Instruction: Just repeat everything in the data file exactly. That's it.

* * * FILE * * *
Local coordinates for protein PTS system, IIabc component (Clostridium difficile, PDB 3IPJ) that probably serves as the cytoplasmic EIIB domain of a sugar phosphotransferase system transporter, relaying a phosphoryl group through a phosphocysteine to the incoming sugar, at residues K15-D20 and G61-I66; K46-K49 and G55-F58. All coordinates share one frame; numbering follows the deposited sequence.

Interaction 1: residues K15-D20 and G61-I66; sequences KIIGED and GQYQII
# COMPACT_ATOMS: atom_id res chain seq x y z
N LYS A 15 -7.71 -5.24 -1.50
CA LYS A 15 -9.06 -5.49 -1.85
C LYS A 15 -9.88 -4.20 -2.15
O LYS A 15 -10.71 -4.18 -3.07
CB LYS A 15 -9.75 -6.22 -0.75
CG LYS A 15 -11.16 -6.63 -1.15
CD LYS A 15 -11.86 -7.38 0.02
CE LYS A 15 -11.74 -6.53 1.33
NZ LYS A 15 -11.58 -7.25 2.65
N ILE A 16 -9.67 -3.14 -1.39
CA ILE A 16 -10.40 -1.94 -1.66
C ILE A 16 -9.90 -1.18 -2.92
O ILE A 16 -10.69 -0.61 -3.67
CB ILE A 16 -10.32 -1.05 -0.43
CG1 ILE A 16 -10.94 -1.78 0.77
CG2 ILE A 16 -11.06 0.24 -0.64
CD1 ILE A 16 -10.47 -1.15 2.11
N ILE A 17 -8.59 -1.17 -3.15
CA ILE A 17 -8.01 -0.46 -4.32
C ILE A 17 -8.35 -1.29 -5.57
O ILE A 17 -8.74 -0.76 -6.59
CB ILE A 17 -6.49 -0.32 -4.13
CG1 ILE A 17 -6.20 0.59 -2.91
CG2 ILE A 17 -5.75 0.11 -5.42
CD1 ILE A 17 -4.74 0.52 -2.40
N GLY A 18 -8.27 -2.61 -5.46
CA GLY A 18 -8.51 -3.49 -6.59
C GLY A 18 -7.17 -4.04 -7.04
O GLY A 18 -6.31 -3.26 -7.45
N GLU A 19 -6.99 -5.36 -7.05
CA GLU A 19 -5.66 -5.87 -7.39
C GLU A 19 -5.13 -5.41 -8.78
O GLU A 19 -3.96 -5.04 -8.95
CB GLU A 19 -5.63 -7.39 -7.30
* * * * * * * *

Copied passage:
Local coordinates for protein PTS system, IIabc component (Clostridium difficile, PDB 3IPJ) that probably serves as the cytoplasmic EIIB domain of a sugar phosphotransferase system transporter, relaying a phosphoryl group through a phosphocysteine to the incoming sugar, at residues K15-D20 and G61-I66; K46-K49 and G55-F58. All coordinates share one frame; numbering follows the deposited sequence.

Interaction 1: residues K15-D20 and G61-I66; sequences KIIGED and GQYQII
# COMPACT_ATOMS: atom_id res chain seq x y z
N LYS A 15 -7.71 -5.24 -1.50
CA LYS A 15 -9.06 -5.49 -1.85
C LYS A 15 -9.88 -4.20 -2.15
O LYS A 15 -10.71 -4.18 -3.07
CB LYS A 15 -9.75 -6.22 -0.75
CG LYS A 15 -11.16 -6.63 -1.15
CD LYS A 15 -11.86 -7.38 0.02
CE LYS A 15 -11.74 -6.53 1.33
NZ LYS A 15 -11.58 -7.25 2.65
N ILE A 16 -9.67 -3.14 -1.39
CA ILE A 16 -10.40 -1.94 -1.66
C ILE A 16 -9.90 -1.18 -2.92
O ILE A 16 -10.69 -0.61 -3.67
CB ILE A 16 -10.32 -1.05 -0.43
CG1 ILE A 16 -10.94 -1.78 0.77
CG2 ILE A 16 -11.06 0.24 -0.64
CD1 ILE A 16 -10.47 -1.15 2.11
N ILE A 17 -8.59 -1.17 -3.15
CA ILE A 17 -8.01 -0.46 -4.32
C ILE A 17 -8.35 -1.29 -5.57
O ILE A 17 -8.74 -0.76 -6.59
CB ILE A 17 -6.49 -0.32 -4.13
CG1 ILE A 17 -6.20 0.59 -2.91
CG2 ILE A 17 -5.75 0.11 -5.42
CD1 ILE A 17 -4.74 0.52 -2.40
N GLY A 18 -8.27 -2.61 -5.46
CA GLY A 18 -8.51 -3.49 -6.59
C GLY A 18 -7.17 -4.04 -7.04
O GLY A 18 -6.31 -3.26 -7.45
N GLU A 19 -6.99 -5.36 -7.05
CA GLU A 19 -5.66 -5.87 -7.39
C GLU A 19 -5.13 -5.41 -8.78
O GLU A 19 -3.96 -5.04 -8.95
CB GLU A 19 -5.63 -7.39 -7.30